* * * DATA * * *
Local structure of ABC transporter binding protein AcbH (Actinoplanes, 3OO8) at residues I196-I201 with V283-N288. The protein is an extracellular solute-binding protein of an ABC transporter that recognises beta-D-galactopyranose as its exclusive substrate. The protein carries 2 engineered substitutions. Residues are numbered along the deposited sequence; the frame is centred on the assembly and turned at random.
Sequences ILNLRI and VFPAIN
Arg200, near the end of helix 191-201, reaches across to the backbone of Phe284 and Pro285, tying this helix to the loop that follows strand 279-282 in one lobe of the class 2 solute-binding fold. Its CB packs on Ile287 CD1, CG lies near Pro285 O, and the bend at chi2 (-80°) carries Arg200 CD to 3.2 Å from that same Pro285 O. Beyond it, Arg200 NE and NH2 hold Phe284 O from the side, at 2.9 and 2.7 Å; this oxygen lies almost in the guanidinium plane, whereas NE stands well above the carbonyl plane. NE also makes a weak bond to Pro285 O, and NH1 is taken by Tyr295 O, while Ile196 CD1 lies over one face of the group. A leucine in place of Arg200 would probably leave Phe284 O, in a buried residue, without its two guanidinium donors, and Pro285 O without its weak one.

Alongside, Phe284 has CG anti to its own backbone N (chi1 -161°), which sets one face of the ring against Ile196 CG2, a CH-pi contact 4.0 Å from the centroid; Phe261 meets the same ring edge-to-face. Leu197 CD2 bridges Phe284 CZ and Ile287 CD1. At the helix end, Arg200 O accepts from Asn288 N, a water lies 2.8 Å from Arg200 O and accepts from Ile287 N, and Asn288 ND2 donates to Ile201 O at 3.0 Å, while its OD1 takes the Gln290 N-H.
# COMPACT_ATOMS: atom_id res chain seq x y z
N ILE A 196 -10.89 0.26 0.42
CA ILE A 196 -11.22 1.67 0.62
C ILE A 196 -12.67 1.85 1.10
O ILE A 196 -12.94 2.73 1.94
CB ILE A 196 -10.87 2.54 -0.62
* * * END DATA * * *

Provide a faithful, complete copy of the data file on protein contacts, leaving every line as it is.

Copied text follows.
Local structure of ABC transporter binding protein AcbH (Actinoplanes, 3OO8) at residues I196-I201 with V283-N288. The protein is an extracellular solute-binding protein of an ABC transporter that recognises beta-D-galactopyranose as its exclusive substrate. The protein carries 2 engineered substitutions. Residues are numbered along the deposited sequence; the frame is centred on the assembly and turned at random.
Sequences ILNLRI and VFPAIN
Arg200, near the end of helix 191-201, reaches across to the backbone of Phe284 and Pro285, tying this helix to the loop that follows strand 279-282 in one lobe of the class 2 solute-binding fold. Its CB packs on Ile287 CD1, CG lies near Pro285 O, and the bend at chi2 (-80°) carries Arg200 CD to 3.2 Å from that same Pro285 O. Beyond it, Arg200 NE and NH2 hold Phe284 O from the side, at 2.9 and 2.7 Å; this oxygen lies almost in the guanidinium plane, whereas NE stands well above the carbonyl plane. NE also makes a weak bond to Pro285 O, and NH1 is taken by Tyr295 O, while Ile196 CD1 lies over one face of the group. A leucine in place of Arg200 would probably leave Phe284 O, in a buried residue, without its two guanidinium donors, and Pro285 O without its weak one.

Alongside, Phe284 has CG anti to its own backbone N (chi1 -161°), which sets one face of the ring against Ile196 CG2, a CH-pi contact 4.0 Å from the centroid; Phe261 meets the same ring edge-to-face. Leu197 CD2 bridges Phe284 CZ and Ile287 CD1. At the helix end, Arg200 O accepts from Asn288 N, a water lies 2.8 Å from Arg200 O and accepts from Ile287 N, and Asn288 ND2 donates to Ile201 O at 3.0 Å, while its OD1 takes the Gln290 N-H.
# COMPACT_ATOMS: atom_id res chain seq x y z
N ILE A 196 -10.89 0.26 0.42
CA ILE A 196 -11.22 1.67 0.62
C ILE A 196 -12.67 1.85 1.10
O ILE A 196 -12.94 2.73 1.94
CB ILE A 196 -10.87 2.54 -0.62